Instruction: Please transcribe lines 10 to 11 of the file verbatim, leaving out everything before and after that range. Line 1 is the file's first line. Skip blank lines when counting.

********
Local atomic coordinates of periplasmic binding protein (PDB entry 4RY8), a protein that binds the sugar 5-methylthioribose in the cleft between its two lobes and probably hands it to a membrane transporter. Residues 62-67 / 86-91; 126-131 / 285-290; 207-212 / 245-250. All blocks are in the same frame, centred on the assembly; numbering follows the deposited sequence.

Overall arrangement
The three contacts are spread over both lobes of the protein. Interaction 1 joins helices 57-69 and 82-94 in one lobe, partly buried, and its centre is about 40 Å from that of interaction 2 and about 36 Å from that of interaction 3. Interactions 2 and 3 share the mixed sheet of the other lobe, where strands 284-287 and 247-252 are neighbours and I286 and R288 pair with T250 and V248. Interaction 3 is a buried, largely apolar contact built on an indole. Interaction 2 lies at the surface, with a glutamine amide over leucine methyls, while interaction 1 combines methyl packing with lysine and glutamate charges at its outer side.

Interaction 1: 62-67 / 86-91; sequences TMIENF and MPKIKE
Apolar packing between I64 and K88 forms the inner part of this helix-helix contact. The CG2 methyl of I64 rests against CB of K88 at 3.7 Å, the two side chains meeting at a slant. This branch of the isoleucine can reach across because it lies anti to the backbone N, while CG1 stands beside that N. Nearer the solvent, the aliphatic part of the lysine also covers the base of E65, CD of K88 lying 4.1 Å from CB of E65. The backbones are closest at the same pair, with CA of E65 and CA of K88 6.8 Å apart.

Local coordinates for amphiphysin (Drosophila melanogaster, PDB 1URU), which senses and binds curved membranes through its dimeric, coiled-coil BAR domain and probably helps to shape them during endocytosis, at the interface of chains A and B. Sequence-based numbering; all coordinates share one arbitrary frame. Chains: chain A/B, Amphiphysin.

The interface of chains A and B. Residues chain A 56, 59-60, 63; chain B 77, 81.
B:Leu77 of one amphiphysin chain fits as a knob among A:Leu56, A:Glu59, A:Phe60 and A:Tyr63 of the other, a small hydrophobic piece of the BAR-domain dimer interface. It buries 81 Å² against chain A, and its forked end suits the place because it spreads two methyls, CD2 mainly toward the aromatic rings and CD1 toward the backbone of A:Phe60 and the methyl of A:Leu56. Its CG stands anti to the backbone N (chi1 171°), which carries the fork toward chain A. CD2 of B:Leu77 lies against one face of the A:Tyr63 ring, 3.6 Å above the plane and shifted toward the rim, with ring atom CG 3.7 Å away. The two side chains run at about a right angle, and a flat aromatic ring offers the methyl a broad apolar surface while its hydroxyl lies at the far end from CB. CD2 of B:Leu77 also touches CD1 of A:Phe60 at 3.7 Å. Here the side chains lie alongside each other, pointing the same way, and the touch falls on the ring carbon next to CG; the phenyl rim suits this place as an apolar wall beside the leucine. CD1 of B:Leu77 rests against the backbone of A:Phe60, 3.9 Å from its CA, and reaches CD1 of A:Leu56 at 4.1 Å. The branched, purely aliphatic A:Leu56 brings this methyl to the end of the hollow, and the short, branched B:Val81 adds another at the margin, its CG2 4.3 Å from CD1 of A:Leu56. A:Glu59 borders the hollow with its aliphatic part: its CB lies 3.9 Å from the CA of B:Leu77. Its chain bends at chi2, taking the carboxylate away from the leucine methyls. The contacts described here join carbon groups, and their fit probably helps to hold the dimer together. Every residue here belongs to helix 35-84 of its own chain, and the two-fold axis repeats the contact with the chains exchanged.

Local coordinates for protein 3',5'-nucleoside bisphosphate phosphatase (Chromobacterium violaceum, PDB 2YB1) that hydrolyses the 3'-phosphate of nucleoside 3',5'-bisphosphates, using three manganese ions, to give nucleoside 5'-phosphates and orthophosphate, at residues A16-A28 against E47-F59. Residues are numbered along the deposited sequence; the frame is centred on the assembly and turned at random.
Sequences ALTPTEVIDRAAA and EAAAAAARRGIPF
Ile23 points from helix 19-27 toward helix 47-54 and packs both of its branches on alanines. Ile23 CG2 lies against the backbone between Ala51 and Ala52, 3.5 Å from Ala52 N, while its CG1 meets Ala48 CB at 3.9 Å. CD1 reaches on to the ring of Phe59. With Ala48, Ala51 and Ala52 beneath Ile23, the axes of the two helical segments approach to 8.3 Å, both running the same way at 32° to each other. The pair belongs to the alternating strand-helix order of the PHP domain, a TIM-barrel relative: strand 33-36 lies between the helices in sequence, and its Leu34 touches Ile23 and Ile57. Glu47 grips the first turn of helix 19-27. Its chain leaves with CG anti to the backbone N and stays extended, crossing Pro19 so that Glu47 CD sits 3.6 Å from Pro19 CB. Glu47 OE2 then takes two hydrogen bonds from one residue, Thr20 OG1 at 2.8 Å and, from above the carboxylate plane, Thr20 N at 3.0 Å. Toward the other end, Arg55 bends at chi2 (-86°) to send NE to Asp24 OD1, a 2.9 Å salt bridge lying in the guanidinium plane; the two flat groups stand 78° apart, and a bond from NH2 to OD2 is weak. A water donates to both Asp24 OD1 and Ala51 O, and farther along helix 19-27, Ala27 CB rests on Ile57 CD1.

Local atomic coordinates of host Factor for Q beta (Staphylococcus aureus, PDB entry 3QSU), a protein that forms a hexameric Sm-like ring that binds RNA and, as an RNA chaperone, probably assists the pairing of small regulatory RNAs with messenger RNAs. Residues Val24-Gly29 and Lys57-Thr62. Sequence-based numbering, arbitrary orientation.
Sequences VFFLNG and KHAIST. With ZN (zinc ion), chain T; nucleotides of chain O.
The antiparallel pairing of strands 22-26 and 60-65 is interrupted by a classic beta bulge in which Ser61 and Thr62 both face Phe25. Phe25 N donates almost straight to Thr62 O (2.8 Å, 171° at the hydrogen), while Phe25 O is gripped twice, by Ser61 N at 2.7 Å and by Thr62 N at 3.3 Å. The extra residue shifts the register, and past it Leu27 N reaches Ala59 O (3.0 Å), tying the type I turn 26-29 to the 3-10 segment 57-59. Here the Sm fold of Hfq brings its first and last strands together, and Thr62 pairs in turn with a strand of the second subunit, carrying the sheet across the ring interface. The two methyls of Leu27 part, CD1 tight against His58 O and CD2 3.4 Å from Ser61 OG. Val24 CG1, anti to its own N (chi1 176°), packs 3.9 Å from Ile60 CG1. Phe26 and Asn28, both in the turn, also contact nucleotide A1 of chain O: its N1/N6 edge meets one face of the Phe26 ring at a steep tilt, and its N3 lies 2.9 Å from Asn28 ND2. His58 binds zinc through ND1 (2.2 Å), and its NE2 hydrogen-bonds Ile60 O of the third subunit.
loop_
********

Sequences ALTPTEVIDRAAA and EAAAAAARRGIPF
Ile23 points from helix 19-27 toward helix 47-54 and packs both of its branches on alanines. Ile23 CG2 lies against the backbone between Ala51 and Ala52, 3.5 Å from Ala52 N, while its CG1 meets Ala48 CB at 3.9 Å. CD1 reaches on to the ring of Phe59. With Ala48, Ala51 and Ala52 beneath Ile23, the axes of the two helical segments approach to 8.3 Å, both running the same way at 32° to each other. The pair belongs to the alternating strand-helix order of the PHP domain, a TIM-barrel relative: strand 33-36 lies between the helices in sequence, and its Leu34 touches Ile23 and Ile57. Glu47 grips the first turn of helix 19-27. Its chain leaves with CG anti to the backbone N and stays extended, crossing Pro19 so that Glu47 CD sits 3.6 Å from Pro19 CB. Glu47 OE2 then takes two hydrogen bonds from one residue, Thr20 OG1 at 2.8 Å and, from above the carboxylate plane, Thr20 N at 3.0 Å. Toward the other end, Arg55 bends at chi2 (-86°) to send NE to Asp24 OD1, a 2.9 Å salt bridge lying in the guanidinium plane; the two flat groups stand 78° apart, and a bond from NH2 to OD2 is weak. A water donates to both Asp24 OD1 and Ala51 O, and farther along helix 19-27, Ala27 CB rests on Ile57 CD1.